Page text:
The Department of Emergency Services, Charles County Sheriff’s Office, and regional emergency agencies from Southern Maryland, Washington, D.C., and Maryland State Police were in attendance.
Chris Thompson, emergency services assistant chief, said the purpose of Denise’s story is to show how information that day did not get relayed and the outcome was tragic.
“It was an eye-opening experience,” Thompson said. “Mistakes are made and we learn from those mistakes, but Nathan is the real deal because there is no way that I could be able to stand up to do what he does across the country. He absolutely astonished me and everyone else by how he held his composure throughout the training. The very end of the scenario the day his wife was kidnapped, information was not passed on and the kidnapper could have been apprehended and she still would have been alive today.”
“It made me angry in the sense that those kind of mistakes can happen that causes somebody their life,” said April Thompson, a public safety dispatcher in the county. “It made me want to do my job better and to make sure it doesn’t happen here. Dispatchers need to know that no information is too little and they should treat every call as an emergency.”
Lee’s training class teaches from the victim’s perspective and discusses the case’s timeline: the searches, the calls, the failures. He said he has a huge amount of respect for law enforcement and public safety, but strives to raise communication to a more professional level.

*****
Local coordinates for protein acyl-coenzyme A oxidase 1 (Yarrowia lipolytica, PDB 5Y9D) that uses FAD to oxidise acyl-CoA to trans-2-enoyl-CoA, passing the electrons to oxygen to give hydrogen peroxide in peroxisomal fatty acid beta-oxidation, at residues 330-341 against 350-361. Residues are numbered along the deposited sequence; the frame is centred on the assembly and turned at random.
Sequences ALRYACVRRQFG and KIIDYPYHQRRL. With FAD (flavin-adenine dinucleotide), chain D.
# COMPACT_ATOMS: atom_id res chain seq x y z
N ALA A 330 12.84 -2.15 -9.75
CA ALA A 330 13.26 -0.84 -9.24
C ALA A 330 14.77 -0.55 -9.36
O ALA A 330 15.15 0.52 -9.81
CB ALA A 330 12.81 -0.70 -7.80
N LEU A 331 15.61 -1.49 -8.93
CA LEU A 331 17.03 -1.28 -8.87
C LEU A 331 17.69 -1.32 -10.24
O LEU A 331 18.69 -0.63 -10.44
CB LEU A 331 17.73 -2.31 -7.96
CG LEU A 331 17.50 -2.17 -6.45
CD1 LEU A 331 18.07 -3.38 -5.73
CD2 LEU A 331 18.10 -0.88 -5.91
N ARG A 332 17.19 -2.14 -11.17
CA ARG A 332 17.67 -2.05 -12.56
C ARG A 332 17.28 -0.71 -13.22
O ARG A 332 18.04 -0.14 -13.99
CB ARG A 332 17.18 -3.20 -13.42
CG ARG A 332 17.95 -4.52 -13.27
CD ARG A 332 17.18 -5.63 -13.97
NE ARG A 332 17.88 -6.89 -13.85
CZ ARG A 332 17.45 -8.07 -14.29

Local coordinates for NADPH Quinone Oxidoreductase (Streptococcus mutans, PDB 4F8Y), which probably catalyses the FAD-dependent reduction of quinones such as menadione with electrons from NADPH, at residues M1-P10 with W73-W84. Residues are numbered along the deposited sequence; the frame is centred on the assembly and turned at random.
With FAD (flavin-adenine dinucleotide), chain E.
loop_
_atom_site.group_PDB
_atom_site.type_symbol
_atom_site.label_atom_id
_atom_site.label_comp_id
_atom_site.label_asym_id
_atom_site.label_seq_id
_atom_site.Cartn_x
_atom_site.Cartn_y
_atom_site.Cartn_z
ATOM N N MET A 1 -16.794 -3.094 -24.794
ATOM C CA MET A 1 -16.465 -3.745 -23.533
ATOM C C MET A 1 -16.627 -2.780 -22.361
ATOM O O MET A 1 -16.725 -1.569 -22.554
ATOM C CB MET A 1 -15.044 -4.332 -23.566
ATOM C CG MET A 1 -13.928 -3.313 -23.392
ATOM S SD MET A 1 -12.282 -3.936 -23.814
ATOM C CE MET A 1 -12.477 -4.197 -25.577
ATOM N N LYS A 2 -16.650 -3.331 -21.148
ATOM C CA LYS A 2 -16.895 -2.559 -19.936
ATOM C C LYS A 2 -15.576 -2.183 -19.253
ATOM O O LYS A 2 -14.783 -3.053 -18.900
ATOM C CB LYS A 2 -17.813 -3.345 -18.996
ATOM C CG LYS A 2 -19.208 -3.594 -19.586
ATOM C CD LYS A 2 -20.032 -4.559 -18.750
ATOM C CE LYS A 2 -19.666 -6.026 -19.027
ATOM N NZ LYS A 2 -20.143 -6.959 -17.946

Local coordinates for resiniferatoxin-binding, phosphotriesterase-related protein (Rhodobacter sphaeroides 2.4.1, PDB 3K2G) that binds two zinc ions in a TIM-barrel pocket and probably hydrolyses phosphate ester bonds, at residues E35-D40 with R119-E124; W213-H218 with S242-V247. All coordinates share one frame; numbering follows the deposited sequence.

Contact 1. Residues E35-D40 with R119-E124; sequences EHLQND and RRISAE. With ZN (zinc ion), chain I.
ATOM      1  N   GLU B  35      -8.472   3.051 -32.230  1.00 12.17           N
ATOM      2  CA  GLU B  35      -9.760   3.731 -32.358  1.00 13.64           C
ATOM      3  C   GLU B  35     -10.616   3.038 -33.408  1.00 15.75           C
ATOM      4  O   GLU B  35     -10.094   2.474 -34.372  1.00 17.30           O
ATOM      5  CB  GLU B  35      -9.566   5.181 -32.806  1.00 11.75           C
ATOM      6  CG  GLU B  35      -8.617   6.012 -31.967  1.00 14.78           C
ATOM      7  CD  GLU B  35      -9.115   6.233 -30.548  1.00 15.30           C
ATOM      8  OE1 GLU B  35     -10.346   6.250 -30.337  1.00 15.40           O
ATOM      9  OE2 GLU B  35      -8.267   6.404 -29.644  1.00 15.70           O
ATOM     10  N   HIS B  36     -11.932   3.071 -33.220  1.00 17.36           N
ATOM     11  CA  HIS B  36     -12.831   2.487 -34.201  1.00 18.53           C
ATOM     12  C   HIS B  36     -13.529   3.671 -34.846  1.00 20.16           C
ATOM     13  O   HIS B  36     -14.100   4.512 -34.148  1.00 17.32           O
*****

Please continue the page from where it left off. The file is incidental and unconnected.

“Nathan’s story is such an impactful story and by us sharing it from the source we are able to make a more impactful statement to our operators and dispatchers,” Volpe said. “The biggest impact of this story is how he took such a tragic, horrific event and made something better. It would have broken me, but he turned a horrible situation into the best possible way that he could.”
Lee’s children Noah and Adam were 2 years old and 6 months old at the time of their mother’s death. He remembers it as one of the worst days of his life.
“That’s the last thing that you expect to have happen,” Lee said. “You go to work and all of a sudden you come home and your wife’s not there. It was tough but other than the 911 mistakes, law enforcement was extremely good, the investigation went well and it was handled professionally.”
Lee said that, in his wife’s case, there were many spectators who said they saw her kidnapping occur — but did not call or report it. He hopes his training classes help improve some of the technology challenges dispatchers are dealing with while helping local residents understand that someone can save a life just by calling 911.
Charles County Sheriff Troy D. Berry, Nathan Lee, founder and president of the Denise Amber Lee Foundation, Ryan Chambers, public safety instructor, Antonella M. Volpe, support service captain with the Charles County Department of Emergency Services, and 911 Communications Chief Tony Rose pose for a photo at a 911 training class at the Charles County Government building in La Plata.
Nathan Lee, founder and president of the Denise Amber Lee Foundation, taught a 911 training class at the Charles County Government building on Oct. 6. Lee’s wife was kidnapped, raped and killed in Florida. He said miscommunication errors with 911 on the day she was killed could have been prevented.